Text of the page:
It wouldn't be a brunch without a bloody mary (as we were eating at 15.00, some people may argue it wasn't brunch anyway) and this was a pretty good one. Poky with horseradish and chilli and garnished with a huge celery stalk that made me feel a little less guilty for missing my green juice earlier that morning as I chomped my way through it.

Latkes are a hugely underrated potato preparation. Perhaps it's because they are normally served with apple sauce or sour cream - or, if you're lucky, like here, both - but to my mind they are far superior to the common garden hash brown. These were no different - light, crisp, greaseless and quickly dispatched.

Chicken soup with matzo balls and noodles - aka Jewish penicillin – was as soothing and restorative as the names suggests. There’s something supremely comforting about a well-made chicken soup; the slight crunch of the carrot discs; the fragrant fronds of dill; the bland matzo balls and noodles soaking up the shimmering broth.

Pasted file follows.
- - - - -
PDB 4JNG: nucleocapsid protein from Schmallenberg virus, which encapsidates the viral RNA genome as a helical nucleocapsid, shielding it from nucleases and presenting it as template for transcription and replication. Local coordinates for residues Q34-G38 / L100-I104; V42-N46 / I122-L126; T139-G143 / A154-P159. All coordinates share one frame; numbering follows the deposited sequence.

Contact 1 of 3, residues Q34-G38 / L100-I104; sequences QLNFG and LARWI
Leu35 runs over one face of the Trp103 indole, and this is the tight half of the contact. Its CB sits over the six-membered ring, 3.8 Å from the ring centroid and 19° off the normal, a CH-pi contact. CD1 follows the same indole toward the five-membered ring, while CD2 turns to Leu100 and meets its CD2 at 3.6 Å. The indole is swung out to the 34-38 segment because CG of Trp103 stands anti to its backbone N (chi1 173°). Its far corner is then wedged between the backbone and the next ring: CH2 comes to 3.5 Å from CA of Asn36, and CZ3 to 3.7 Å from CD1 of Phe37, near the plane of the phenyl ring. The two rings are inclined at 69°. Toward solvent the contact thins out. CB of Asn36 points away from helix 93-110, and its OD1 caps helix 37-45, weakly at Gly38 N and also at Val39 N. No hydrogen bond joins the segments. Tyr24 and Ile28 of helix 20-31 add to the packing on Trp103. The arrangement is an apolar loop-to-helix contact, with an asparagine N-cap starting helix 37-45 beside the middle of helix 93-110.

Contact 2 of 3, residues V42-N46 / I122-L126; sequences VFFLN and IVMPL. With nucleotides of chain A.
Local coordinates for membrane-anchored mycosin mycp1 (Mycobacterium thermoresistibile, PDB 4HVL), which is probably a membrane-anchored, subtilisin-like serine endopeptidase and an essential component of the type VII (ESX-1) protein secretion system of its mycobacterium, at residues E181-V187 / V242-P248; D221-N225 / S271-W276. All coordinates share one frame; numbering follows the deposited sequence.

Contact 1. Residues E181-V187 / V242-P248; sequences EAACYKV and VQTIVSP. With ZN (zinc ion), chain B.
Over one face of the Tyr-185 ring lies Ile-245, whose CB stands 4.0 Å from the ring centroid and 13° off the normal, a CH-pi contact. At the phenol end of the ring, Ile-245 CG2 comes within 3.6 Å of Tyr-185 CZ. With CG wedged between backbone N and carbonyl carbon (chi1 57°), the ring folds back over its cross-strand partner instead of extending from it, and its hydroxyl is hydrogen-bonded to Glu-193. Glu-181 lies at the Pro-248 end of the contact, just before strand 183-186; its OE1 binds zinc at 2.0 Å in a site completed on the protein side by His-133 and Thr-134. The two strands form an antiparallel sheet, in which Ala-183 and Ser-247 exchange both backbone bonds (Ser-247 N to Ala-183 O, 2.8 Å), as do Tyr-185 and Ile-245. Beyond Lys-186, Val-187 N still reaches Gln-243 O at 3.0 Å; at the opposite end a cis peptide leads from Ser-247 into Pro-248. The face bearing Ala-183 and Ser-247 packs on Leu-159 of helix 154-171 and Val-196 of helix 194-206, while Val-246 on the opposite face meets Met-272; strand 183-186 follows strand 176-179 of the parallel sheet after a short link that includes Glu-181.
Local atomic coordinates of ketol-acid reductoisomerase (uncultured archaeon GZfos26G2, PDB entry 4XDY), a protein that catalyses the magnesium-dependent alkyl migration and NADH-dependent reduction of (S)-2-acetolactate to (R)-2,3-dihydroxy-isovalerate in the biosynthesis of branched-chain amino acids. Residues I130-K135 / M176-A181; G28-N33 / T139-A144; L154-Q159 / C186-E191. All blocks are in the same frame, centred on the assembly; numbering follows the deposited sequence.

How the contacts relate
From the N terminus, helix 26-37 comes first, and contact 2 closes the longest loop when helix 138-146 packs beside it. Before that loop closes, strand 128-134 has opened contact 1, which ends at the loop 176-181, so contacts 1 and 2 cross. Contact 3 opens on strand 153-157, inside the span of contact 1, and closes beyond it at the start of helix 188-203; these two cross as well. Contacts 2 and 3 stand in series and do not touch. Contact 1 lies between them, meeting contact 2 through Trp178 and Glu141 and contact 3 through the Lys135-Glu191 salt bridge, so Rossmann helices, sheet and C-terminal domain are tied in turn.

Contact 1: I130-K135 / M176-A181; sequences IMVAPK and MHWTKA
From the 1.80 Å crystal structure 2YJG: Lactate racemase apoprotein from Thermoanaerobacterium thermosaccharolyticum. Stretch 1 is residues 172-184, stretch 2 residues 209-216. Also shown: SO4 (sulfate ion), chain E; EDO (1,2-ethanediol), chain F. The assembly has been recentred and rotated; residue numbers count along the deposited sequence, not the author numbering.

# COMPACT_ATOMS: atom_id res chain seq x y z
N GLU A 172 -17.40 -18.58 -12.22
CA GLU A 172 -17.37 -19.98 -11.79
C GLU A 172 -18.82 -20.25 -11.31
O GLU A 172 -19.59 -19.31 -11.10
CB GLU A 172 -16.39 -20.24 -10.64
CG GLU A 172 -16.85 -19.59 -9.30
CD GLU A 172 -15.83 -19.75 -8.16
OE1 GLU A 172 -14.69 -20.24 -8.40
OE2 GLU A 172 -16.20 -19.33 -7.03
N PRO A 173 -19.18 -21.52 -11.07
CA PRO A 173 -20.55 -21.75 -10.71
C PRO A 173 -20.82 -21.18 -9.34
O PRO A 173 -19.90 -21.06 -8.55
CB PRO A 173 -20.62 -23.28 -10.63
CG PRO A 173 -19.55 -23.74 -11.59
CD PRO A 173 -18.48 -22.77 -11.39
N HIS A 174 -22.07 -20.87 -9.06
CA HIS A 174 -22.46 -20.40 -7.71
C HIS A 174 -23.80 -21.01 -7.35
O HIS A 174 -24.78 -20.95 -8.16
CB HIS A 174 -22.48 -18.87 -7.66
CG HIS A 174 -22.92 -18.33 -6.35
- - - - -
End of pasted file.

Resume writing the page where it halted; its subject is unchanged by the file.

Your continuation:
And while on this particular Sunday afternoon, I was feeling mercifully hangover free (although the bloody marys were staring to take care of that), this would also have made the perfect panacea on those desperate occasions where only a T4 marathon on the sofa and several pints of Berocca are going to cut it.

The Rueben special dispenses for the need to choose between salt beef or pastrami, as you get a heap of both. This is a Very Good Thing, as you get the perfect balance between fatty salt beef and the leaner, peppery pastrami. Sauerkraut, mustard and Russian dressing add piquancy; all barely held together by toasted rye bread and accompanied by half a new green pickle.

Despite their being no blintzes on the brunch menu - and being out of chocolate babka when we arrived - Monty’s is still a Jewish gem. And if you’re still craving an after-brunch snifter, you could do a lot worse than the nearby Old Fointain pub, where a pint of strawberry wit beer from BBN, one of Bermondsey’s finest, made the perfect summer pudding.